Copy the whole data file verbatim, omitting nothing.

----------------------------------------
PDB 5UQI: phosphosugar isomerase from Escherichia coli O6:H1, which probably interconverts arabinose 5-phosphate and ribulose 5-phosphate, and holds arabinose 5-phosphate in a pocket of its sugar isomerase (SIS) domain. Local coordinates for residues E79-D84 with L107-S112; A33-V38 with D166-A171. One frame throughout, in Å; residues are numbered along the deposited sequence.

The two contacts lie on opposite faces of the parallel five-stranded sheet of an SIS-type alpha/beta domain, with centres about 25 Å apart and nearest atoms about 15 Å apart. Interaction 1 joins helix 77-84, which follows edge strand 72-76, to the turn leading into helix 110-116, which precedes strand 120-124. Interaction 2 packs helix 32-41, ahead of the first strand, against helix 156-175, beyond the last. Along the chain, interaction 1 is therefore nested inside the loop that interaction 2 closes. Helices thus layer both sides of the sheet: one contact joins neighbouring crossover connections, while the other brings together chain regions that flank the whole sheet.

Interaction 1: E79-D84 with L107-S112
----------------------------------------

PDB 5UQI: phosphosugar isomerase from Escherichia coli O6:H1, which probably interconverts arabinose 5-phosphate and ribulose 5-phosphate, and holds arabinose 5-phosphate in a pocket of its sugar isomerase (SIS) domain. Local coordinates for residues E79-D84 with L107-S112; A33-V38 with D166-A171. One frame throughout, in Å; residues are numbered along the deposited sequence.

The two contacts lie on opposite faces of the parallel five-stranded sheet of an SIS-type alpha/beta domain, with centres about 25 Å apart and nearest atoms about 15 Å apart. Interaction 1 joins helix 77-84, which follows edge strand 72-76, to the turn leading into helix 110-116, which precedes strand 120-124. Interaction 2 packs helix 32-41, ahead of the first strand, against helix 156-175, beyond the last. Along the chain, interaction 1 is therefore nested inside the loop that interaction 2 closes. Helices thus layer both sides of the sheet: one contact joins neighbouring crossover connections, while the other brings together chain regions that flank the whole sheet.

Interaction 1: E79-D84 with L107-S112